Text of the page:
The jury is still out whether a new adaptation of The Grapes of Wrath will be going forward but in less than two hours today a federal jury in downtown L.A. decided that John Steinbeck’s stepdaughter deserves more than $13 million to settle a family feud over who controls the rights to the great author’s works.
“We are pleased with the jury’s verdict that recognizes the Estate’s full control of the rights to John Steinbeck’s works,” said Waverly Scott Kaffaga in a statement Tuesday evening after the jury responded in her favor over the now deceased Thomas Steinbeck and his widow Gail Knight Steinbeck.
First filed in 2014 and after a weeklong trial in late August, the battle came out of Kaffaga’s view that the author’s son, who died in August 2016, and his wife repeatedly tried to interfere in bringing big screen versions of Wrath from DreamWorks and East of Eden from Universal and Imagine Entertainment. The two alleged that they were in possession of at least part of the rights that Kaffaga has claimed she held as the daughter of Steinbeck’s third wife, who passed away in 2003.
“The outcome upholds the Estate’s mission of sharing his legacy with the world. We are thankful to the members of the jury for their time and service,” Kaffaga (pictured to the right) added after today’s ruling.
In a trial that at one point saw a 2013 Deadline exclusive by my colleague Mike Fleming Jr cited on the stand, Kaffaga’s Jenner & Block lawyers presented to the jury evidence that they said proved Thomas Steinbeck and his wife kneecapped the Universal project and sought what was termed a “side deal” on the Spielberg film. Though none of them were ever called to the stand, the trial did have the possibility of seeing Steven Spielberg, James Franco and perhaps even Ron Howard and Brian Grazer take the stand as witnesses. Amblin Partners COO and general counsel Chris Floyd did testify, telling the court that the author’s son and daughter-in-law didn’t actually do anything to hinder the Grapes of Wrath movie moving forward.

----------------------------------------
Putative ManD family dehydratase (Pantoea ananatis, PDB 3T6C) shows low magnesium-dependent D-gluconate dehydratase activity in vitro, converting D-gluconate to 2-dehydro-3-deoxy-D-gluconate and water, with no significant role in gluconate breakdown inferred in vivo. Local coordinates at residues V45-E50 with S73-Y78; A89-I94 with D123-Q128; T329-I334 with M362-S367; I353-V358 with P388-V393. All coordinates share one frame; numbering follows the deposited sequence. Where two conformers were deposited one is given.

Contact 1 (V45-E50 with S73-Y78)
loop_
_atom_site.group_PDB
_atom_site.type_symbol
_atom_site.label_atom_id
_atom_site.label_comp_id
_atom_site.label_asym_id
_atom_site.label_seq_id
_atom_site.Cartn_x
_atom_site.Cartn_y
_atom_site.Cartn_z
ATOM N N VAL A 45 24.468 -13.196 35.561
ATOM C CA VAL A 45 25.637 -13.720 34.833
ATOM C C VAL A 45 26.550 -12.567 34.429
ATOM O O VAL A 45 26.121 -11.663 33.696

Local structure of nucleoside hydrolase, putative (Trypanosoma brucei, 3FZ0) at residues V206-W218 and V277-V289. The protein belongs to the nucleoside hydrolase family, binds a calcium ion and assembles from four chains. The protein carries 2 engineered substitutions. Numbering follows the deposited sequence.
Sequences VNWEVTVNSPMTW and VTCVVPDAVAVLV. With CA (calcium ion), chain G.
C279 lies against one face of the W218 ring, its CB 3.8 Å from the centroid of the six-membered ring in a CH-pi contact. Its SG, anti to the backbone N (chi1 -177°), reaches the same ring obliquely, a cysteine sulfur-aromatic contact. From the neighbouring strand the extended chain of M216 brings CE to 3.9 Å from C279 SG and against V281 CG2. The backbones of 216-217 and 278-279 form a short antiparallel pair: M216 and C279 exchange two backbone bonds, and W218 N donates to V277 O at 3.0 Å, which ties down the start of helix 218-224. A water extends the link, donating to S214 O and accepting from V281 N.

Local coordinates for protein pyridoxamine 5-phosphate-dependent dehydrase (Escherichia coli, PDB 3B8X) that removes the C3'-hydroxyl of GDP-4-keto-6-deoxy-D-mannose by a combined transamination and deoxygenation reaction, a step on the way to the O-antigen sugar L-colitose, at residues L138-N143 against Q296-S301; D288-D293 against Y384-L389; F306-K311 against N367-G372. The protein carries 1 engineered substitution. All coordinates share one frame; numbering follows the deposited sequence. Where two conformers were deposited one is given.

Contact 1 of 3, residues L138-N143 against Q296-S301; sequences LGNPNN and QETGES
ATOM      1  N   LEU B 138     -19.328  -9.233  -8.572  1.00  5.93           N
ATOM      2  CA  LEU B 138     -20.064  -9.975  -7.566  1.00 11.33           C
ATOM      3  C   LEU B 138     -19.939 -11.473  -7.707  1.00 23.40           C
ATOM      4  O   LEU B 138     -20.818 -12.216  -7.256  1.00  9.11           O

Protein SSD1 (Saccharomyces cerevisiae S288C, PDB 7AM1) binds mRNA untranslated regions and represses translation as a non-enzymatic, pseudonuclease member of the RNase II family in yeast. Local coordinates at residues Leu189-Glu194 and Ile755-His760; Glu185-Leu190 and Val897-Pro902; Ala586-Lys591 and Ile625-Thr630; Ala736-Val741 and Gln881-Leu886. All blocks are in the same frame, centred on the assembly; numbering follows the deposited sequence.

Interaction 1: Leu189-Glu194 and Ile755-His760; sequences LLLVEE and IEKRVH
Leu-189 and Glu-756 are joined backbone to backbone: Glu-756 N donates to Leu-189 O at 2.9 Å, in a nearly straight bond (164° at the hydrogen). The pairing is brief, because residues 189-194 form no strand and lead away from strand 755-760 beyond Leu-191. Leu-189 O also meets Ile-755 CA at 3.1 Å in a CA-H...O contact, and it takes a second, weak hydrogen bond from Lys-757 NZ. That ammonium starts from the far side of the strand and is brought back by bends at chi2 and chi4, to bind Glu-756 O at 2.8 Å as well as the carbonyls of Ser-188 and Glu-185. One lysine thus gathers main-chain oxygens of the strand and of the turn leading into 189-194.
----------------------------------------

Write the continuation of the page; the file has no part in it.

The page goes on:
Today’s resolution came after Kaffaga’s had already succeed last year in a summary judgment by U.S. District Judge Terry Hatter that found Thomas Steinbeck and his wife breached a 1983 agreement that they couldn’t independently move forward granting rights to a new Wrath movie. In a trial that was to assess what damages were owed, if any, Tuesday saw the federal jury actually award Kaffaga $1.3 million more than she was asking for. The full award today was $3.95 million in compensatory damages with another $9.2 million in punitive damages.
However, the matter is likely not over according to Thomas Steinbeck’s widow. Gail Knight Steinbeck told the media on Tuesday that she intended to instruct her attorneys to seek a stay of the $13.15 million judgment and file an appeal forthwith.
Matthew Berger and Robert Graham of Santa Barbara’s Matthew I. Berger Law Group represented Gail Knight Steinbeck, the estate of Thomas Steinbeck and their Palladin Group company in the trial – and very likely at that appeal too.
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